I’m sitting at the kitchen table swiveling my butt in the desk chair I dragged out of my brother’s room. My tongue is a delicious shade of grape Popsicle and the sweat has just begun to pool up at my hairline again. Another 100 degree day in July.
I’ve been looking up job opportunities online for an hour now, with my only noteworthy accomplishment being the Nevada shaped pit stain I’ve sweat into my T-shirt.
“What is your superhero name?” my brother asks bluntly as he walks by to me to the refrigerator.
I shrug at him nonchalantly.
An ad for an Administrative Assistant position catches my eye on the screen. I click its hyperlinked blue lettering, opening up a new window that describes the job at length. I skim the page, skipping down to the qualifications, ready to find a reason why they wouldn’t hire me.
“Come on, think about it, if you were a superhero, what would your name be?” he asks with a mouth full of Goldfish.
I look away from the screen, having convinced myself not to apply for the job, and I look at my brother, 6’2”, slouched in one of the wooden chairs I hate. His green eyes look back at me, waiting for me to take the bait of his question and discuss the possibilities.
When he was in preschool, his teachers went around the room asking all of the kids what they wanted to be when they grew up.
When the time came for my brother to speak, he answered with a very confident, “Superhero.” The teachers smiled sympathetically, wondering how long it would take him to realize that it wasn’t possible, and my brother smiled back, sure that it was.
When my brother started playing sports in grade school, I could still see the desire for greatness in his eyes.
First it was soccer. My brother had seen my cousins play for years, so when the time came for him to suit up, he immediately began to strive for the high caliber level at which they played. After one season, he decided that he would train to become good enough to receive a scholarship to college and eventually continue on to the MLS. His coach smiled sympathetically in response, all too aware that my brother spent more time talking to other players than he did chasing the ball. He began placing my brother on the guard of specific players, hoping he would distract them with his banter and imagination, which he did, flawlessly. And eventually my brother came to realize that he didn’t want the dream he had created, he knew it wasn’t right, it wasn’t him, so he moved on.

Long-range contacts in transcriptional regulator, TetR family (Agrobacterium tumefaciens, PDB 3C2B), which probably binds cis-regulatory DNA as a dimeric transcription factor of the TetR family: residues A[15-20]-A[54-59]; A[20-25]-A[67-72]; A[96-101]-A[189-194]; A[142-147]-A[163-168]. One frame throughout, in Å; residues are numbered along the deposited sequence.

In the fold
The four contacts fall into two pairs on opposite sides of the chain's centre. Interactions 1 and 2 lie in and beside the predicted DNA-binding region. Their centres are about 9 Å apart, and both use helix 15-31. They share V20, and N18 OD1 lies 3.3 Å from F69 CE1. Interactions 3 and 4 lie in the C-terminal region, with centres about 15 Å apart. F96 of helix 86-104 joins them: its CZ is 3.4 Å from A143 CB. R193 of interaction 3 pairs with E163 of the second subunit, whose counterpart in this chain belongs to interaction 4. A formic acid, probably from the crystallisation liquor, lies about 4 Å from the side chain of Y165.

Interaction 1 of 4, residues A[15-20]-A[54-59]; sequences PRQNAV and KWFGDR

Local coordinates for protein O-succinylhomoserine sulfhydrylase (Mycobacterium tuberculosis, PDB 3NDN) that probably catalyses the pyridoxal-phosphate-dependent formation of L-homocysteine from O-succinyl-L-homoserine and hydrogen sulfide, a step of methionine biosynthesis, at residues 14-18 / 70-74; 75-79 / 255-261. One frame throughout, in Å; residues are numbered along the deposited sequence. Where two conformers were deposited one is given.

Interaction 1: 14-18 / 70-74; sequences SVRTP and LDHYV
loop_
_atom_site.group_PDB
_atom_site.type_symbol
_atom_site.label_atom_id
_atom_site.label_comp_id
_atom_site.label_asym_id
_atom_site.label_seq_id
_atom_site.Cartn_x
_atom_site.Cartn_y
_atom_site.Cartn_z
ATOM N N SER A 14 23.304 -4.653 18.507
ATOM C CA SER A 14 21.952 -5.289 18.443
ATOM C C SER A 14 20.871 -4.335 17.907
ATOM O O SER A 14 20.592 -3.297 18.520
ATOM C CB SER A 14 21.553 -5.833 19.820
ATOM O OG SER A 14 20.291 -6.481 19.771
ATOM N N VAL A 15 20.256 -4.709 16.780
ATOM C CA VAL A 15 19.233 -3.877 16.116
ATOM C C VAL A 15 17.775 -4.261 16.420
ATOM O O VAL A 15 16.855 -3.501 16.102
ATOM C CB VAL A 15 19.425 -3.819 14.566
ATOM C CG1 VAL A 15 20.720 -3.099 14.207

Karate was something I never expected to attract my brother. Docile and sweet by nature, my brother is not a physical fighter. Any concerns he has are expressed with eloquent arguments and eye rolls. One day however, my mom found herself in line at the rec center, waiting to write his name on the sign-up sheet. Like all new students, my brother started at the bottom of the ladder with a white belt and was initially discouraged by his lack of skill. But upon receiving his first advanced belt, he immediately decided that he would become a black belt. We smiled, just like those teachers and just like that coach, wondering if he knew how much time and commitment it would take to get there. He smiled back, as confident in this decision as he was in all of them.
“So…what would it be?” he asks me again, now accessorized with a milk moustache.
“I just…I don’t know,” I reply, slightly annoyed by his pestering, but more so with my lack of a creative response.
“Well if you had one superpower, what would it be?”
I shut my laptop, officially conceding to his questions, and think for a few minutes.
“Why?” His eyes spark with curiosity.
“Because then I could always go new places and meet new people and do new things”
He thought for a second.
“We all already have that power in a way. We just tend to collect kryptonites to keep us from using it.”
I sit, speechless. At first unable to grasp the depth of what he has so casually stated. I look back up at him, the same little boy I’ve always known, though he now stands almost a foot taller than me. He smiles, unaware of what he’s done for me, as he begins to tie his karate belt around his waist. It is now two tone, half brown, half black, the last one received before a first degree black belt.
I reopen my computer and clear the search history of all of the jobs I had previously been looking at, realizing I had become one of the other kids on the rug. I start to think of what I really want, avoiding the answer I can sense on my tongue, afraid to speak it aloud.
I turn my chair towards him once more, curious.
“What do you want to be when you grow up, Troy?”
“Physical therapist,” he replies with ease.
“Because I want to help people.”
I turn back to my computer screen, completely aware of what I want to do, unafraid of what it will take to get there, a single tear rolling down my left cheek. For after all these years of growing up in a cynical world, full of doubters and limitations, he still wanted to be a superhero.